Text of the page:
First, an explanation.
Some weeks ago, it popped up on my Facebook feed: a questionable, if not horrific list of what someone deemed to be the Top 102 Disney Songs of all time. (the questionable, if not horrific link: http://www.buzzfeed.com/azafar/the-definitive-ranking-of-the-102-best-animated-disney-songs)
The research was passable. There were songs from generations past. However, the criteria was shaky, at best. There were rules –what’s included, what can’t be included, etc. but it set the scope more than it justified the selection. And if you’re from my generation, you don’t take Disney Top lists lightly. Or at the very least, you shouldn’t. (Even the most masculine among us, for example, will be able to mutter, despite grudgingly, the opening lines of A Whole New World. ) Disney spoiled my generation with one epic animated motion picture after another. We were practically raised on this stuff, and so we were able to naturally look for the older ones from the past generations and grow up with appreciation for the newer ones. Imagine my indignation, therefore, when Frozen’s Let It Go made it to the Top 10. The Top 10! Let It Go! In the Top 10! Of what someone calls the best Disney Songs. Ever.
The buzzfeed piece also proclaimed itself to be the ‘definitive ranking” of the 102 best Disney songs. Definitive my foot. Not even the NBA highlight reel countdown calls itself “definitive.”
To be clear, I have nothing against Frozen or Let It Go for that matter. But I don’t think it belongs in the Top 10. Or, more importantly, if you were going to start a debate, then you should at least have the criteria for judging.
Good Lord. Even Eat Bulaga’s Super Sireyna has a criteria for judging.
Somebody has to do for Disney what Bill Simmons did for basketball: Organize the debate. The Top 10 What-Have-You will differ from person-to-person, but whatever list needs a certain criteria, so we at least know what you’re judging this against. For example, in the case of Let It Go — if your criteria prioritizes the famous (or infamous) LSS factor, then by all means, it should even be in the Top 5.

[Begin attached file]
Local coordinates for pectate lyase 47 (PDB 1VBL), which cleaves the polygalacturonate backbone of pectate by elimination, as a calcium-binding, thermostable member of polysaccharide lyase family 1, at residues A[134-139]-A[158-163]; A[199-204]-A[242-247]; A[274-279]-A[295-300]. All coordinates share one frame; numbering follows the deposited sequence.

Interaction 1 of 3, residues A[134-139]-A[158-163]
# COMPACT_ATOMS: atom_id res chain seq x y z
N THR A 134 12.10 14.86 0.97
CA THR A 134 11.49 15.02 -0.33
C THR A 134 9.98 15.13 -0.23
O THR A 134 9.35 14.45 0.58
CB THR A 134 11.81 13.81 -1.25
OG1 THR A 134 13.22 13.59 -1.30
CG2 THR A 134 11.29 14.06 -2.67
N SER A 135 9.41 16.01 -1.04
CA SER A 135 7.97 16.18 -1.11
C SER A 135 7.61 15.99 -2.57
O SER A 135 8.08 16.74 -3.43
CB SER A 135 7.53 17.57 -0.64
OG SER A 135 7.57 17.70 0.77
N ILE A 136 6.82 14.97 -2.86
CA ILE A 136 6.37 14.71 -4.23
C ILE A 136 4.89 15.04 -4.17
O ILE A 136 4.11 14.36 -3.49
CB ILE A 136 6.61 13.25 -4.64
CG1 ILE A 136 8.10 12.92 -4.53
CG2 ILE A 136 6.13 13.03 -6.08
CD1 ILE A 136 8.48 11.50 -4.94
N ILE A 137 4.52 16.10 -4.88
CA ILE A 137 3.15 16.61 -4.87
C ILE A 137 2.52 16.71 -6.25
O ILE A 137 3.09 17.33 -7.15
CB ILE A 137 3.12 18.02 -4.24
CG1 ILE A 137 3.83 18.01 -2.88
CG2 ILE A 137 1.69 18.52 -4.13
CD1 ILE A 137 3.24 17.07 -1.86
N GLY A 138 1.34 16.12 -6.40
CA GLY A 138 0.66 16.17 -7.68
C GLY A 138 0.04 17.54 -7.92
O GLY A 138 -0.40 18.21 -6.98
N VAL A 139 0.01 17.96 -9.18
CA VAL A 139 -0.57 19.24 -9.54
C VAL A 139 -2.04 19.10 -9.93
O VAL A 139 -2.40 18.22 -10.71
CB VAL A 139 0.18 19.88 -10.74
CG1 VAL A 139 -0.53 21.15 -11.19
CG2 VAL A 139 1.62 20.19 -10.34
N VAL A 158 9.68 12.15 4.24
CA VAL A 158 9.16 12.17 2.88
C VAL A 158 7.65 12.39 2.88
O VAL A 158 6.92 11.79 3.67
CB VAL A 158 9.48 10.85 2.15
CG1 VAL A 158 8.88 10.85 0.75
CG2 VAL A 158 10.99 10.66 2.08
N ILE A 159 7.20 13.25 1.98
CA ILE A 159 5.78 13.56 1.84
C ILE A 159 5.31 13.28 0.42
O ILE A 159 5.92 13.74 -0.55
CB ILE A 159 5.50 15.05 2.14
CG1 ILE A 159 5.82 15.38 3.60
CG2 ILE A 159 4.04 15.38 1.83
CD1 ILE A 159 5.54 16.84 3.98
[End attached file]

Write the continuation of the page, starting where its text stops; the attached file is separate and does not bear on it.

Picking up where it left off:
So instead of dissing that list some more, here I go. I’m going to make my own lists. Note: ListS. The first one: My Top Disney Villains of All Time. Note: This is definitely NOT the first one of its kind, but it might be the one of the first done in this fashion – for better or worse.
(Insert Thunder and Lightning and Evil Laughter and Organ Music)
Who are the most bad-ass of the baddies? Here’s a set of criteria that my girlfriend helped me out with (She’s a confirmed Disney Junkie too):
1. Degree of Evilness
How do you determine if this villain is villainous enough to reach the pantheon of anyone’s list of the most dastardly? Check the crime. If the crime has an equivalent in the so-called real world, and the penalty is death in some governments, then that should tell you something. For example, killing a brother while he pleads for help from you trumps attempted murder with an apple.
However, this must be balanced by the story, the motivation, and the memorability of the deed. In the case of the butler stealing the cats, that might not sound as big as taking over the world. But remember – the cats were the story. And the butler was trusted by the cats’ owner! And the butler did it because of money! Stealing cats for money?! A lot of cat owners would say that’s more evil than rampaging through China without a clear motivation except conquering stuff.
2. Deviousness of the Plan
Is s/he mastermind material? Now, keep things in context, though. One villain might have all the tech in the world amassed through years of trying to implement the plan. Another might have relied on just the spindle of a spinning wheel. However, those two are actually at par: the deviousness to plan, the patience to hatch the plan (we did have to wait for her 16thbirthday, right?) and the clockwork that had to happen to achieve the plan were evidence of a diabolical mind.
3. Contribution to Story
Did the villain move the story forward? Was his personality, idiosyncrasies — his very presence! – necessary to the story? For example, the villain might have been threatening to burn the entire city down, but could you have replaced him/her with an alien? Or, was the villain written in such a way that he makes the qualities of the hero come out even more?
4. The X Factor
Or was there just something so hate-able in the villain? His accent, perhaps? His laugh? Did he have a laugh that you still heard even when you were already alone in your bed at night, staring at the ceiling? Did s/he have an interesting hideout? Were his/her henchmen funny/adorable/memorable? Was s/he just different? All villains want to rule the world, or some part of it. Did this villain have a different angle? Or — sure, he could have blown up half of the city, but was there a song dedicated to her? Or did s/he sing what would become one of the iconic songs that could characterize a generation?
These are the four criteria I used. Now, there aren’t any percentages here. Just so we don’t go insane. Yet.